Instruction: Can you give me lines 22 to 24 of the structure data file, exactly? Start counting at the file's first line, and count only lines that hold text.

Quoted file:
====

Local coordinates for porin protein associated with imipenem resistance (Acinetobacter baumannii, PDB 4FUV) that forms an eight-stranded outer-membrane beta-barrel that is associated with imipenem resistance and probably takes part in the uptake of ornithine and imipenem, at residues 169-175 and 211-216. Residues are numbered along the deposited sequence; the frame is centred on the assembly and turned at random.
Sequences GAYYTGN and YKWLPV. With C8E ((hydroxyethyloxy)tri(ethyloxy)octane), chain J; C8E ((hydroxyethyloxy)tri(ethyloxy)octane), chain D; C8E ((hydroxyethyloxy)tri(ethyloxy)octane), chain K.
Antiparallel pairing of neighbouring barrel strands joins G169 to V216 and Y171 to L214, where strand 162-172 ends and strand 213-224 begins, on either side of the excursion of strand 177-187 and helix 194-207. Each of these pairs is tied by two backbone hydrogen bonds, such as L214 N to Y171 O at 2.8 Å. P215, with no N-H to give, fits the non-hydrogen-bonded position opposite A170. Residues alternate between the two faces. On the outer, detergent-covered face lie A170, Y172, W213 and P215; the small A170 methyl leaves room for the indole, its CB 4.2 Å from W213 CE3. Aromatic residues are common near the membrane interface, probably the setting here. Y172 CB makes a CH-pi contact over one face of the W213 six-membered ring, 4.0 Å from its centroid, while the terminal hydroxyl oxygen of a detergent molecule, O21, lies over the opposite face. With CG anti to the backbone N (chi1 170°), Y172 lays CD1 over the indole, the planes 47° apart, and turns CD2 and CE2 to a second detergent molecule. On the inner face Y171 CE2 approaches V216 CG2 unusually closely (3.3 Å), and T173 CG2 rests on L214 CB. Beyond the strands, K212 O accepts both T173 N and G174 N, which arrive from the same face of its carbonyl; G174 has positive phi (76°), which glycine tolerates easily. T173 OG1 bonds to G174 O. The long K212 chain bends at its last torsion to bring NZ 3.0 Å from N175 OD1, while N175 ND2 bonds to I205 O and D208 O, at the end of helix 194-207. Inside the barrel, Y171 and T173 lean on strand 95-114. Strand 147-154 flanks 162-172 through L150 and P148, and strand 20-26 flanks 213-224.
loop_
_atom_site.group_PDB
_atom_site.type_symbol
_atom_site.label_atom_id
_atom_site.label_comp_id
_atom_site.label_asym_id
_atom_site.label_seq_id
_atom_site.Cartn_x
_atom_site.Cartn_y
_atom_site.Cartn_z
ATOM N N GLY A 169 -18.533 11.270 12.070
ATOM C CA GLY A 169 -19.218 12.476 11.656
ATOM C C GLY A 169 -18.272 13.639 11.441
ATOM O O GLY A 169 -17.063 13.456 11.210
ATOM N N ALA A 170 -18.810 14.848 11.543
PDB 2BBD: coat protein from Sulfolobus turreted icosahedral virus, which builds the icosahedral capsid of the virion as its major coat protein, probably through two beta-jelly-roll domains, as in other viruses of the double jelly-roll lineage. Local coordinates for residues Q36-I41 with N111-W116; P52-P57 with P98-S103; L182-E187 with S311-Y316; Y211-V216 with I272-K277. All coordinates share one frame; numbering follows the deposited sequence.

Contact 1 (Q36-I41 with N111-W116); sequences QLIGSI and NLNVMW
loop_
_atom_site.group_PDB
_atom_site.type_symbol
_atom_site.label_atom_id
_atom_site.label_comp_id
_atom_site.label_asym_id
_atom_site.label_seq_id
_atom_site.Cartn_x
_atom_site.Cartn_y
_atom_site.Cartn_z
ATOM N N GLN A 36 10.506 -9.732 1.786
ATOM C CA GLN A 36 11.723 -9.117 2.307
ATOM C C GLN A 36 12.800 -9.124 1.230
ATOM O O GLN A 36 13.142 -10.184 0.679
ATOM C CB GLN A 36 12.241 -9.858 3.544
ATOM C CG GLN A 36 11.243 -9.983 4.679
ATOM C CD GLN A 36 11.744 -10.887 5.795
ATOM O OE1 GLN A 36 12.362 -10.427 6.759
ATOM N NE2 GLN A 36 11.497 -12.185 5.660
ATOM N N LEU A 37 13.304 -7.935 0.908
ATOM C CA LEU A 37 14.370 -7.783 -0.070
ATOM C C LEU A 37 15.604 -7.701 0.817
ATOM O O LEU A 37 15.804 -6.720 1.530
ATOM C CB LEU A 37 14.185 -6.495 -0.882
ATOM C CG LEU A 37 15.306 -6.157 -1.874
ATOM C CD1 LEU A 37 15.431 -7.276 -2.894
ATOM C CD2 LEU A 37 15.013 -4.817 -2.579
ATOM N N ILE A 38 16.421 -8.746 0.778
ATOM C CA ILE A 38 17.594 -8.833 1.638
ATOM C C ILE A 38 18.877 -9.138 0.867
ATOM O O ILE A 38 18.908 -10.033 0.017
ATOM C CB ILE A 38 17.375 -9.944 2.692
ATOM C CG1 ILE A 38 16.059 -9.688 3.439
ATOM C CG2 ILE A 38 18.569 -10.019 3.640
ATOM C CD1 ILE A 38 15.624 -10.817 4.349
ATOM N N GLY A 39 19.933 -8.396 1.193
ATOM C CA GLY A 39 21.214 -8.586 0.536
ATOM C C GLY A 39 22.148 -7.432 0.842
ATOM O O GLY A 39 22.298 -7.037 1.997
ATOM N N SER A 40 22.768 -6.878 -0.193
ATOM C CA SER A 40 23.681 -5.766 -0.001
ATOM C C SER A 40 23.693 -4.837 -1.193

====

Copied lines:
_atom_site.group_PDB
_atom_site.type_symbol
_atom_site.label_atom_id